Varzi, Italy (Lombardia) — Who makes the best polenta? From what I read online, this event was supposed to be something of a polenta challenge, hence the word disfida. In truth it seemed more of an organized cook-off between participating associations and not some race to produce the fastest pot of hot porridge at the shot of a firing pistol. Five groups were situated about, three under a canopied tent and two outdoors. Each had their respective cooks congregrating around a cauldron of steaming polenta – one person stirring, one adding cornmeal. Everything smelled 10 times better as another set of cooks prepared the lamb ragu that would accompany the meal. Also on the menu were polenta with mushrooms and gorgonzola, ravioli and polenta, and polenta with no frills. Local wine, bread and water was all that was necessary to compliment the meal.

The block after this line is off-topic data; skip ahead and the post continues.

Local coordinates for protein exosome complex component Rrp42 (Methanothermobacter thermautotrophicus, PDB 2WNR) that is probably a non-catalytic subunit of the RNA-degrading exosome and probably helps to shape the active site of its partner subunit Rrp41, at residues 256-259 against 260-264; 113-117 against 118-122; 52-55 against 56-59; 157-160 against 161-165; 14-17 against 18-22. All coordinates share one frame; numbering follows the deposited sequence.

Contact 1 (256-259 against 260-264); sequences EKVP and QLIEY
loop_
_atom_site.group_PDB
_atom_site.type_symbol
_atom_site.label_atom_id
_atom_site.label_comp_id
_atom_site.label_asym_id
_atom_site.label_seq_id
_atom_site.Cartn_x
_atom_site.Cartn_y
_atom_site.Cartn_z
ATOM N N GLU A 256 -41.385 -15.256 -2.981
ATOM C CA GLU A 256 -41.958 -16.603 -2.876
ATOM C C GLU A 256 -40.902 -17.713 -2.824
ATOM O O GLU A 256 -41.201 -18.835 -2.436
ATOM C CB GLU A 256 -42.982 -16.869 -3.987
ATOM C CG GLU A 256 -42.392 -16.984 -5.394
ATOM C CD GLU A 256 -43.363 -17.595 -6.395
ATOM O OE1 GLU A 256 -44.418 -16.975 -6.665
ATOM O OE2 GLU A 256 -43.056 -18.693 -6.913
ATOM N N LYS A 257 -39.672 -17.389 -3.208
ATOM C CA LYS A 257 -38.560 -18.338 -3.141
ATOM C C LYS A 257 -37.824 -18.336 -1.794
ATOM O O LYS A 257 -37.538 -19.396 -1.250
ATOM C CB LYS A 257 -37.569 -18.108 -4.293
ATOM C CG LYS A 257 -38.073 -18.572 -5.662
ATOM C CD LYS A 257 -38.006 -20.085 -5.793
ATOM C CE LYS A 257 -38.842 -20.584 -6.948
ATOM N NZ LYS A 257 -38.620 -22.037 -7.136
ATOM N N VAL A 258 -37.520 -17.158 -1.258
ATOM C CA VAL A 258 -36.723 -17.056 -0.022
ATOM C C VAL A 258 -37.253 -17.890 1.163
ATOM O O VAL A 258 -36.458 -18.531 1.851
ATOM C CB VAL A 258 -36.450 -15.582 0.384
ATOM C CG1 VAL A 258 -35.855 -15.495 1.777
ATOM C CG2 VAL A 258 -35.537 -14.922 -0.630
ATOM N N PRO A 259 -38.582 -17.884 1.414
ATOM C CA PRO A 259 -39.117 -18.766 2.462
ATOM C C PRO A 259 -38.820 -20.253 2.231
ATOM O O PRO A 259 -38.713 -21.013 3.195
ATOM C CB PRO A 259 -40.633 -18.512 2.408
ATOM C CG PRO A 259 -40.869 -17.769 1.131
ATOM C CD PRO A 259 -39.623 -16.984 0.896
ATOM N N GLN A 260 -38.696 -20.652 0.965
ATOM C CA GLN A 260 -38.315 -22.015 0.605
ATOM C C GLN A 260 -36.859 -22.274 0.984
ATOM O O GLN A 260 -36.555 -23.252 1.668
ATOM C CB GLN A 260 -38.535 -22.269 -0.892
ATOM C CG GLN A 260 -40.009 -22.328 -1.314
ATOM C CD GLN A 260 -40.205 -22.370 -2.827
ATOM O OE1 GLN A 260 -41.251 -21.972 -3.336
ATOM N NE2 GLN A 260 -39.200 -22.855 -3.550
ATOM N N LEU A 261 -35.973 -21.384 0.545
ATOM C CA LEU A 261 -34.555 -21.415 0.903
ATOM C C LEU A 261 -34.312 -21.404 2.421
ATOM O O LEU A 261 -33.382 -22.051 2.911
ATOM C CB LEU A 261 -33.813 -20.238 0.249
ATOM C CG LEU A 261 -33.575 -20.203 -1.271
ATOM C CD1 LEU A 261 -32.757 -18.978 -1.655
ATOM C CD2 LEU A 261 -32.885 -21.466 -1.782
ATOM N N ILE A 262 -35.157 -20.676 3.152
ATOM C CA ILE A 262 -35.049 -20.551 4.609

The polenta was completely different from the one we tasted at Monastero Bormida. It was grainier in texture rather than creamy smooth, and according to my husband it was more like polenta concia. We loved it all anyway, especially with that lamb ragu of chopped onions, carrots, tomatoes, and bits of tender artichokes. Just the sort of comforting meal to have settling in our bellies as we braved through a sudden snowstorm on the return home.